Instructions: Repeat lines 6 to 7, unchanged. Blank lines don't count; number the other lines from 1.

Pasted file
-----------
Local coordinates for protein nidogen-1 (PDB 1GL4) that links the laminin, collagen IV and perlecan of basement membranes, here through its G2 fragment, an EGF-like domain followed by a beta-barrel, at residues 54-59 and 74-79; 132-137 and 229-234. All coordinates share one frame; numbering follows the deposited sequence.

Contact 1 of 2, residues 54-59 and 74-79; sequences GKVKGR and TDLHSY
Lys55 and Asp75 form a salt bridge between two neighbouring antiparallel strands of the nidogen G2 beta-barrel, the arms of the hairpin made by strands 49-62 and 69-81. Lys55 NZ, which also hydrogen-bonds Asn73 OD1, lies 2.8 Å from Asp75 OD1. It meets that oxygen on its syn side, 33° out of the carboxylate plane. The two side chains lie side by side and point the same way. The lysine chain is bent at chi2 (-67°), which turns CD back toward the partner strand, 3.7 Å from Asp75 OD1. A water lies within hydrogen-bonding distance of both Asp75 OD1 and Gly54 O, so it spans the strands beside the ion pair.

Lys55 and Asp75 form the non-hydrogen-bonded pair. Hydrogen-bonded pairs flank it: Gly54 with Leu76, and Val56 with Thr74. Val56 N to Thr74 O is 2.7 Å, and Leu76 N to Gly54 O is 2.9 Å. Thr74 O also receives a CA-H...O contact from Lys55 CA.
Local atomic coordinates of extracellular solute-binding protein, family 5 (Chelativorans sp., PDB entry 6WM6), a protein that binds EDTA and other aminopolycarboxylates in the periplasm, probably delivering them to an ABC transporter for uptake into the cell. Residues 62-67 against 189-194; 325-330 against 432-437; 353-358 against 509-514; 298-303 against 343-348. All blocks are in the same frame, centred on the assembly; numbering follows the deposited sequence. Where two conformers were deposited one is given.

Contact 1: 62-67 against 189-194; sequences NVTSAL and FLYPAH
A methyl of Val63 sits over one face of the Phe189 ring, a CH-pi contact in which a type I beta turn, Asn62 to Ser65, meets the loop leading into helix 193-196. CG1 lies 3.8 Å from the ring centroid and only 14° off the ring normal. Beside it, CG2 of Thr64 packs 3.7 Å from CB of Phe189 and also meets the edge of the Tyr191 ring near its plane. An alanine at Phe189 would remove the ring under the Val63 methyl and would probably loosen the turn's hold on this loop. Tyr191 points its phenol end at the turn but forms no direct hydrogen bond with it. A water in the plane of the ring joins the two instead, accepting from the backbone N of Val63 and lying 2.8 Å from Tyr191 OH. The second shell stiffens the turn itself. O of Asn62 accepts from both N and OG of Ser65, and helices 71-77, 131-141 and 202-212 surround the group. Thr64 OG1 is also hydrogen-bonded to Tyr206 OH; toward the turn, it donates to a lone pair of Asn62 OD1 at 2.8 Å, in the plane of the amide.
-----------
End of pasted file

Contact 1: 62-67 against 189-194; sequences NVTSAL and FLYPAH
A methyl of Val63 sits over one face of the Phe189 ring, a CH-pi contact in which a type I beta turn, Asn62 to Ser65, meets the loop leading into helix 193-196. CG1 lies 3.8 Å from the ring centroid and only 14° off the ring normal. Beside it, CG2 of Thr64 packs 3.7 Å from CB of Phe189 and also meets the edge of the Tyr191 ring near its plane. An alanine at Phe189 would remove the ring under the Val63 methyl and would probably loosen the turn's hold on this loop. Tyr191 points its phenol end at the turn but forms no direct hydrogen bond with it. A water in the plane of the ring joins the two instead, accepting from the backbone N of Val63 and lying 2.8 Å from Tyr191 OH. The second shell stiffens the turn itself. O of Asn62 accepts from both N and OG of Ser65, and helices 71-77, 131-141 and 202-212 surround the group. Thr64 OG1 is also hydrogen-bonded to Tyr206 OH; toward the turn, it donates to a lone pair of Asn62 OD1 at 2.8 Å, in the plane of the amide.